[1894 Eastman Business College Friendship Album augmented with Calligraphy Drawings and Original Photographs].
“Facebook”-like handwritten college friendship album with 190 original photographs
With 190 identified miniature portrait albumen photographs within, this Eastman Business College friendship album was kept by J. W. Hertzog of Exeter Station [now Lorane], Pennsylvania. The album serves as a graduation souvenir from this Poughkeepsie, New York school; it is handsomely laid out and includes, in addition to the photographs, decorative page designs and numerous calligraphic drawings.
The photographs in Herzog’s friendship album show administration and faculty members as well as his classmates from across the country and from Mexico, Canada, Cuba, Puerto Rico, Columbia, Belize, and Japan. Like a yearbook, the typical student’s entry includes a photograph, the name and home town and/or state or country of the student, the student’s autograph, and, almost always, a sentimental inscription.
Students came from all over the United States, as far away as Texas. Foreign students include two from Veracruz, Mexico, two from Tokyo, Japan, both of whom write in Japanese and English (K. Morimura—who inscribed “Victory or Death” above his autograph—and J. Adada), and E. Cassina from Havana, Cuba.
Within the album there are 12 calligraphic drawings of various birds (including an eagle and a swan), a human head, quill pens, etc.; six of these are full-page. In addition there is an ownership leaf, a title page, and two pages of faculty photographs, each of which has been augmented with calligraphy. There is also one comic illustration.
The small, postage stamp-sized or “gem” portrait photos appear to have been photographically printed as a single large sheet. Each individual photo, perforated at its edges like a stamp, has been separated from this larger photo sheet and mounted within each student’s entry. Toward the end of the album there are three pages where some photos were grouped together and arranged in a diamond pattern or in grids. Each photo is captioned with image with the students name; at the top is the photographer’s credit: “C.H. Gallup, Poughkeepsie, New York, Stamp Portraits.”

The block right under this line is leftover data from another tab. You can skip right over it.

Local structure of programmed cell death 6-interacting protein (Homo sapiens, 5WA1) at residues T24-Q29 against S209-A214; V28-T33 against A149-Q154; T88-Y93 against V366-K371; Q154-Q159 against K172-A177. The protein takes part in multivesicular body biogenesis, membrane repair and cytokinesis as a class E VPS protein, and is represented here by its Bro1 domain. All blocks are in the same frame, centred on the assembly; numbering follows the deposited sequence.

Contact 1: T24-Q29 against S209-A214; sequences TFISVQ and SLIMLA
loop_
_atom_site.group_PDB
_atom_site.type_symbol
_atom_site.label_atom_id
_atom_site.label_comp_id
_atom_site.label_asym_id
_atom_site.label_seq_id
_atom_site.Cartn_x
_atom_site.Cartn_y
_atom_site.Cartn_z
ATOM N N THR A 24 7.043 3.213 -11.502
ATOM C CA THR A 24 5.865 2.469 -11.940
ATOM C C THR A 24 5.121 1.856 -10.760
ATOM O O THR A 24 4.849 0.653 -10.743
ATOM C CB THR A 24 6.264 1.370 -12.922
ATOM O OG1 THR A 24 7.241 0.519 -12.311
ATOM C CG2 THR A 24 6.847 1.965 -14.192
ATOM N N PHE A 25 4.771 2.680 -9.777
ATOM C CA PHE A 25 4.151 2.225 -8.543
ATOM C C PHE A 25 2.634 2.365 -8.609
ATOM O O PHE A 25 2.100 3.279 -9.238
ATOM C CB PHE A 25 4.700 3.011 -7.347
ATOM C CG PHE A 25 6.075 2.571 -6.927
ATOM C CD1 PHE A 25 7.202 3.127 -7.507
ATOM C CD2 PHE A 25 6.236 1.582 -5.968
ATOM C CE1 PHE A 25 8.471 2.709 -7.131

Notable among the portraits is Eastman Business College president Clement Carrington Gaines (b.1857) and his wife, Mary Minerva née Clark Gaines, the widow of the college’s founder, Harvey G. Eastman (1832–1878). Another page, signed by penmanship instructor Prof. Davis, is augmented with a calligraphic drawing of a quill pen, likely added here by the professor.
It is interesting to note that Eastman Business College was not merely a school for teaching theory. Students gained practical experience in the business arts of the time by actually performing the tasks that would be expected of them in their working careers. For example, in the back of the book there is a diagram of assigned positions at the “E.C. Bank [Eastman College Bank]” for Tuesday May 10, 1894, listing clerks, book-keepers, tellers, cashiers, etc.
Friendship album keeper, J. W. Hertzog, whose portrait appears on the first page, appears to have been assigned to another training bank at the college, the “T.N. Bank. [Tenth National Bank]” Further evidence of real work experience is evident on the album’s final page where colorful impressions from numerous rubber stamps that were used at the Eastman College and Tenth National banks fill the page.
A visually interesting late Victorian friendship album, kept by a man, augmented with original calligraphic drawings and numerous photographic portraits.
Description: [1894 Eastman Business College Friendship Album augmented with Calligraphy Drawings and Original Photographs].
[Poughkeepsie, New York, 1894].  leaves. Autograph Album. 10 x 8 inches. Full, flexible, pebbled burgundy leather; all edges gilt; “Autographs” stamped in gilt on upper cover. Approx.  pages of manuscript; 12 calligraphic drawings (including 6 full-page), plus 4 leaves with calligraphic decorations and one comic drawing; one page decorated with rubber stamps; and 190 postage stamp-sized photographs mounted within. Binding worn at head and tail of spine with some separation; light wear to edges; hinges starting; lacks two photographs; otherwise, very good.